Poor Oral Health as a Source of Inflammation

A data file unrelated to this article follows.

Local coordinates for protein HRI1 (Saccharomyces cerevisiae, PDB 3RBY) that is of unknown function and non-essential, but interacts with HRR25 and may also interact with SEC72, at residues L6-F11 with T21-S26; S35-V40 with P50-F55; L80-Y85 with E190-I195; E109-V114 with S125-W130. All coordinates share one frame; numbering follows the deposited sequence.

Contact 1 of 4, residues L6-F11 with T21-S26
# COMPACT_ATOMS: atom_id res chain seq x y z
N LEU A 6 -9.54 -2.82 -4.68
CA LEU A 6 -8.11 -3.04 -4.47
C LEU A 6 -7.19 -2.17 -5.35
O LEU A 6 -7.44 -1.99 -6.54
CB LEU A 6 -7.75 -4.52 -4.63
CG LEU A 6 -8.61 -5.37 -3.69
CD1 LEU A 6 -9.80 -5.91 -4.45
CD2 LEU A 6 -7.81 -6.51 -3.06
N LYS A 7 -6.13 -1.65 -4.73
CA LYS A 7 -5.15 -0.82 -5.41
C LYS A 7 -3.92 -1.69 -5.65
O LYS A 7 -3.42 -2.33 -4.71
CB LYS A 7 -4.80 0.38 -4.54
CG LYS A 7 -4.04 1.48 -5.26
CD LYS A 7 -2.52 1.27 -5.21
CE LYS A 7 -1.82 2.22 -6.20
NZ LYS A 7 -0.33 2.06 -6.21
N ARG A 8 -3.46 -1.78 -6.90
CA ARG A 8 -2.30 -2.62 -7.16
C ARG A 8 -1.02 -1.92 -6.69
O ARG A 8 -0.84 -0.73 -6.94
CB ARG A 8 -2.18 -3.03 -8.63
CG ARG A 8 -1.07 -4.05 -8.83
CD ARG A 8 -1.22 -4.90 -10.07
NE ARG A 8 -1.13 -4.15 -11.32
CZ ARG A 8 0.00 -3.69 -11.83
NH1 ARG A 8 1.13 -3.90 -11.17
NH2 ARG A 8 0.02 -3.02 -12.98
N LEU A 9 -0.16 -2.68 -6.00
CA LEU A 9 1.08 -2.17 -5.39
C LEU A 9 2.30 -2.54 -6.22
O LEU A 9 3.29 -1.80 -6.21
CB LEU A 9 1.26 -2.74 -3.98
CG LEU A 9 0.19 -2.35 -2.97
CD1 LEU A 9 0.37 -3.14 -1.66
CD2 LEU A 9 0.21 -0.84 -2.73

Gingivitis (defined as inflammation of the gingiva) and periodontitis (inflammation of the gingiva plus supporting tissues of the teeth) are common manifestations of poor oral health. Periodontitis represents a potential source of inflammation, and during the formation of peridontal pockets colonized with gram-negative anaerobic bacteria, an inflammatory cell infiltrate is recruited into the lesion that secretes proinflammatory mediators (41,46). Both gingivitis and periodontitis are seen more frequently in ESRD patients (4749). Gingival hyperplasia is a relatively common periodontal complication in renal transplantation patients that has been attributed to cyclosporin dosage and the presence of dental plaques, likely contributing to gingival inflammation (50). Estimates of the prevalence of periodontitis vary across studies (Table 1): a 14% prevalence of moderate to severe periodontitis was reported among individuals >20 years of age in the United States population (51) and 13% of subjects had severe periodontitis in a normal Swedish population (52). This divergency in prevalence depends on methodological, etiological, age-related, racial, ethnic, socioeconomic, cultural, and behavioral factors that may be specific for each country. To exemplify this, although a Spanish report (27) showed significant higher plaque and calculus indices and lower salivary secretions in HD patients as compared with healthy controls, a report from The Netherlands (37) described comparable levels for most dental aspects. Undoubtedly, cross-cultural studies are needed on this neglected issue of dental problems in patients with ESRD. For comparative analyses it would be desirable to follow World Health Organization recommendations for a systematic classification on the basis of the severity of different aspects of periodontal disease including gingival index, papillary bleeding index plaque index, and clinical attachment level (53).